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Facebook, FIA discuss issues of cooperation & data sharing


Aizbah KhanWeb Editor

10th Mar, 2020. 09:37 pm
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A delegation of Facebook’s Asia Pacific headquarters’ visited the office of Director General Federal Investigation Agency (FIA) Wajid Zia to discuss issues of cooperation and data sharing between FIA and Facebook.

According to the details, a team headed by Amber Hawkes, Head of Safety Policy and Michael Yoon, Manager Trust and Safety, held a discussion with Director General FIA Wajid Zia regarding mutual collaboration and cooperation in data sharing as well as cyber crime awareness among social media users in Pakistan.

The Facebook team agreed on expediting sharing of relevant information when required by FIA’s Cyber Crime Wing in connection with their investigations.

The meeting also decided that the FIA would nominate focal persons from the Cyber Crime Wing in each province to liaise with the social media firm to investigate cybercrimes, especially against children and women.

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The Facebook team expressed their commitment to working in close liaison with Pakistani authorities in combating cybercrime as per the company’s policy.

Moreover, the Facebook team also offered to conduct training of Cyber Crime Wing officers in order to keep them abreast with the latest social media trends and techniques.

Earlier, the Asia Internet Coalition (AIC) comprising global digital media giants have banded together against the government’s newly-introduced social media rules, threatening to suspend their services if the laws were not changed.

According to the details, The letter written to Prime Minister Imran Khan said that the AIC which includes Facebook, Twitter, Google, Apple, Amazon, Airbnb, Line, LinkedIn, and Yahoo, among others — said it was difficult for them to operate when such policies were in place.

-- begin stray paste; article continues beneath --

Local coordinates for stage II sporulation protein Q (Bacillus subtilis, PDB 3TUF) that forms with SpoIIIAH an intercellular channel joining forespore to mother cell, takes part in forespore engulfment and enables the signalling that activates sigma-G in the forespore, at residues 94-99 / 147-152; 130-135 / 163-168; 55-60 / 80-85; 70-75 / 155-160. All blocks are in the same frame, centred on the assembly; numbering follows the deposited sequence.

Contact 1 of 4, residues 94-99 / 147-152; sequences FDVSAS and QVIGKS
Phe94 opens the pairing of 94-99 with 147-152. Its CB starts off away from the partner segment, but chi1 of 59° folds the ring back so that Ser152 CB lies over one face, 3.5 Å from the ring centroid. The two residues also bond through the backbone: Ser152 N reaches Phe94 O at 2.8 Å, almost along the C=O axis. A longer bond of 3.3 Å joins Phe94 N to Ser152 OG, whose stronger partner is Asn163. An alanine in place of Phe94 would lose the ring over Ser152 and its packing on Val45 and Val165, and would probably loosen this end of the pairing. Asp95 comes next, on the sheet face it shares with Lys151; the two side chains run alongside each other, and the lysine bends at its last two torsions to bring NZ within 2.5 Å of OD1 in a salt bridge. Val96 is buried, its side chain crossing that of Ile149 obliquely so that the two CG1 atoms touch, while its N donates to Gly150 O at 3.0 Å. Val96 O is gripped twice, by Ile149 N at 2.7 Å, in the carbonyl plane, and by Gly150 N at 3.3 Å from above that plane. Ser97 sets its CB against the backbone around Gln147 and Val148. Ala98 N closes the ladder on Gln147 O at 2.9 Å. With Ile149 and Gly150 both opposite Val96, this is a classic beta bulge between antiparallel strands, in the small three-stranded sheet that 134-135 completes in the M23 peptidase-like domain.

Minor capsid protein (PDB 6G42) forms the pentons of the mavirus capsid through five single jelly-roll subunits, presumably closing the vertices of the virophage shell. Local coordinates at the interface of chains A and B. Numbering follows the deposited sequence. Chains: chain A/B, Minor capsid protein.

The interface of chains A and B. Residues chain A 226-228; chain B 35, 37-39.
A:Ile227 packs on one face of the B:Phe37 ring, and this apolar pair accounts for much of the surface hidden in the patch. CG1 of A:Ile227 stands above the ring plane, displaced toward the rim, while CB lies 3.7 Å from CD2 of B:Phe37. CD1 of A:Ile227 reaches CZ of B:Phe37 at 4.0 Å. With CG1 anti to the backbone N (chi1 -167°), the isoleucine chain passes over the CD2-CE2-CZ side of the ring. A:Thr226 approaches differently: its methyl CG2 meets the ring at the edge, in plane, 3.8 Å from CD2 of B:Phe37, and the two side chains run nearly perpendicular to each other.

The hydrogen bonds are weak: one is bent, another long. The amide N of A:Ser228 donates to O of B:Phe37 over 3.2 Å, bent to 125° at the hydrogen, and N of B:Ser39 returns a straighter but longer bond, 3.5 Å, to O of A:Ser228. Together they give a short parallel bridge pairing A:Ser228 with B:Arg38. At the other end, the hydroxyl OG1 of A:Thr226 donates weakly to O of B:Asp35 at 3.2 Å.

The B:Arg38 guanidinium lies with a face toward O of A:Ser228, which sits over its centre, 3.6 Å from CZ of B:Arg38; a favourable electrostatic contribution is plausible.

The letter said, “AIC notes that the Government of Pakistan released the Rules without any form of consultation or
input from stakeholders outside the government. The way in which these Rules were passed is causing international companies to re-evaluate their view of the regulatory environment in Pakistan, and their willingness to operate in the country.”

“We also understand that some within the Government of Pakistan have drawn parallels between the Rules and Vietnam’s Law on Cybersecurity. It’s important to note, however, that while Vietnam’s Parliament approved the Law on Cybersecurity in June 2018, it has not yet been implemented. What’s more, a broad range of governments, industry and civil society groups have expressed grave concerns with the law and Vietnam’s proposed implementing regulations (which, again, have not been finalized or approved).” the letter also said.

The letter also includes, “We urge the Government of Pakistan to consider the potential consequences of the Rules in order to prevent unexpected negative impacts on Pakistan’s economy. We hope to have the opportunity to
share more detailed feedback with the Government of Pakistan in the near future.”

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Govt formalizes working mechanism with Social Media bigwigs

Be clear that earlier, Government of Pakistan has formalized working mechanism with the social networking giants including YouTube, Twitter, and Facebook.

According to the details, this formalization will empower the government to regulate and penalize Youtube, Twitter, and Facebook content if they do not meet the government directives in this regard.

The government will have the power to fine social networking sites up to 500 million rupees if  they do not comply with Pakistan’s Law.

Government officials privy to the development said with this agreement, content that is considered blasphemous or insensitive towards religion can be removed from social media.

The deal was made possible after concerted efforts of the government on the matter to stop illicit and insensitive content aimed at religious figures of Islam and other religions.

It has also been revealed that social media bigwigs are directed to open Pakistan offices soon enough and register themselves with the government.

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Earlier in February, The Asia Internet Coalition (AIC) has warned that the government’s new social media rules would “severely cripple” the growth of the Pakistan’s digital economy and make it “extremely difficult” for companies to provide their services to country’s users and businesses.

According to sources, in a letter to Prime Minister Imran Khan dated February 15, the AIC — an association representing Facebook, Google, Twitter, Yahoo, eBay and Apple among other industry giants and formed for promoting the understanding and resolution of internet policy issues in the Asia Pacific region — pointed out that no other country had announced such a sweeping set of rules and Pakistan risked becoming a “global outlier, needlessly isolating and depriving Pakistani users and businesses from the growth potential of the internet economy”.

Noting that the policy was prepared without any form of consultation or input from stakeholders outside the government, the association pushed for initiating a proper public consultation to ensure wider participation in developing a new set of rules.

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